1. Hey, can you please introduce yourself?
Hi! I’m Darcy. I’m the Director of Culture and Innovation at TaxJar, a thriving remote SaaS company. My home base is San Diego, California where I live with my boyfriend and my derpy perfect golden retriever, Blanche. I’m a people person and I absolutely love learning about human beings and what intrinsically motivates them to do what they do. My purpose is fulfilled when I learn what makes people tick, understand their values and intentionally design experiences around those values.
At TaxJar, I specialize in values codification, values integration and scaling culture (it’s oh so hard – and OH so fun!).
One of my favorite sayings is, “Remote doesn’t kill culture. It reveals it” and I am fascinated with the remote work movement that COVID-19 sparked globally. Having been fully remote for 4 years already, I love to help people re-focus on their culture and understand that it’s the deepest and most important part of running a successful and profitable long-term business.
I’ll never work any other way than remote and absolutely love the agency, autonomy and creative insight it gives me. I believe that anything is possible – even in a remote environment(I even run a “great remote baking competition” 1x a year!). While it might look like I’m goofing off from my photos, I actually take my work super seriously and have both a mobile office and an office in a local co-working place which really helps me to establish community (something that I’ve found to be essential for a remote professional who loves people).
When I’m not behind a screen, I’m exploring other cultures, cooking, dancing on my surfboard, swimming, riding my lil’ 50cc scooter named Paula Abdul around town, and hanging out with my dude, my friends and my pup.
2. What motivated you to choose remote working?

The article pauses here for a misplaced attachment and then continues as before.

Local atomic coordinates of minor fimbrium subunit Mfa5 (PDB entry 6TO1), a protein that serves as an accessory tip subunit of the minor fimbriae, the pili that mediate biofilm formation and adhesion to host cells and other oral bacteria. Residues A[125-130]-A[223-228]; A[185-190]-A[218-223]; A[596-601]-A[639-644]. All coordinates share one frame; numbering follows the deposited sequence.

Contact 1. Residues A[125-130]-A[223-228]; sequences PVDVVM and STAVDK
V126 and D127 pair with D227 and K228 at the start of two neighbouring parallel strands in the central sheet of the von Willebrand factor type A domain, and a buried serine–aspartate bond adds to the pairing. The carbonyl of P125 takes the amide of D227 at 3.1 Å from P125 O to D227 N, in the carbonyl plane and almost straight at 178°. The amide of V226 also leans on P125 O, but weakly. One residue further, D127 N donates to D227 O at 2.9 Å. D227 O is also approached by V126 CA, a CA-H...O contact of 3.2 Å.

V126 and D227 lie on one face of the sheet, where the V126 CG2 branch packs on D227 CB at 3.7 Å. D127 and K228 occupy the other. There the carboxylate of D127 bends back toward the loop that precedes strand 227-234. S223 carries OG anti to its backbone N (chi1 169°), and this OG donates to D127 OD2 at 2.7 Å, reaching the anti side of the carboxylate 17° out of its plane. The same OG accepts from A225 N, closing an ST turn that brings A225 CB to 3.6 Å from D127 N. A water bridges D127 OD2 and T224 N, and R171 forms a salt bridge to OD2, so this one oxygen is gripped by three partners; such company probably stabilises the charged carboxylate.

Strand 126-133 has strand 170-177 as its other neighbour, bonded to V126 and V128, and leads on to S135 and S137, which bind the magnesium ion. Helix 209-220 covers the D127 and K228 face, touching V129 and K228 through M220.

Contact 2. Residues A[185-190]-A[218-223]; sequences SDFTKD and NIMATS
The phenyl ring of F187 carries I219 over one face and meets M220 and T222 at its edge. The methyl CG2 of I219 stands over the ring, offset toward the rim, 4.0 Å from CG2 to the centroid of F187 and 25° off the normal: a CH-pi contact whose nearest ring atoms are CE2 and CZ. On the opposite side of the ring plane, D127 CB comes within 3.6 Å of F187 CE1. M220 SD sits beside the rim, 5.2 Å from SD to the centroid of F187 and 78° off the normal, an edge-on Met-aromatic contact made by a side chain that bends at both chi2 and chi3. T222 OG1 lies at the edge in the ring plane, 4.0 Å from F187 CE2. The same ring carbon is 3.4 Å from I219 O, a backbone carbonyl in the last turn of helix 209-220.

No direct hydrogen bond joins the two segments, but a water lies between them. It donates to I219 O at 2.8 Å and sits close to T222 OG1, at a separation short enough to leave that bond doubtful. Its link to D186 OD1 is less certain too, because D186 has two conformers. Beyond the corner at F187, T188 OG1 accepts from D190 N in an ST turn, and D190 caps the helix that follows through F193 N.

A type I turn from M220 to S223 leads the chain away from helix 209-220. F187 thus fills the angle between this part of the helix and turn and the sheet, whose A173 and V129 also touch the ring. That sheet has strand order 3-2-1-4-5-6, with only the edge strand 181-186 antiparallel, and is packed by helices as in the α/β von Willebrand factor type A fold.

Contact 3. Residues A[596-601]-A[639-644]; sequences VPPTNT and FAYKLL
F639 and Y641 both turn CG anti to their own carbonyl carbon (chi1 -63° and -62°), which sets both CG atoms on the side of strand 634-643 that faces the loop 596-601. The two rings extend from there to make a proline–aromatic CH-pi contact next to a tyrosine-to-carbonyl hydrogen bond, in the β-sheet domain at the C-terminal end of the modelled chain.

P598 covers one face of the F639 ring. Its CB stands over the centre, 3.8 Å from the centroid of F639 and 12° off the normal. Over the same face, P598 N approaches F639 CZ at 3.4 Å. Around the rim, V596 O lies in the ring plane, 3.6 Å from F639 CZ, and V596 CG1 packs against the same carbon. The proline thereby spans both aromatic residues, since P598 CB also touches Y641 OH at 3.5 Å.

I’ve never really *fit in* to corporate desk life…I worked for a global travel company for 4 years and absolutely loved the culture, but when I was there, full-time remote work was not an option. There was also a strong social sentiment that anyone who wanted to grow their career needed to be in the “hub” of tech (San Francisco). You couldn’t pay me any (and I mean, any) amount of money to move to SF, so I decided it was time to take control of my own destiny. I moved to the mountains to do some soul searching and realized what I missed most about my past life was working with super smart people, on super hard projects, making really cool things that provide value to the world. I found TaxJar (a group of people with those same values) and they shared my same deep value for autonomy in remote – the rest is history!
3. What were your initial months like? Did it live up to your expectations?
Absolutely. While I had worked across time zones and with global teams in previous roles, I hadn’t worked for a fully remote company with no offices, anywhere. Not only did my first few months of being remote exceed my expectations, it just continued to get better. I also made a point to reach out to as many people as I could in the first few months to develop deep connections and relationships – those moments are intentional and because there aren’t hallways to bump into, those moments of intentional zoom connection and shared interest pings became invaluable to me.
4. How did you find remote working roles?
There are quite a few resources out there but I find We Work Remotely to have a wide array of remote roles for a variety of skill sets.
5. What have been the best, good and worst aspects of remote working for you?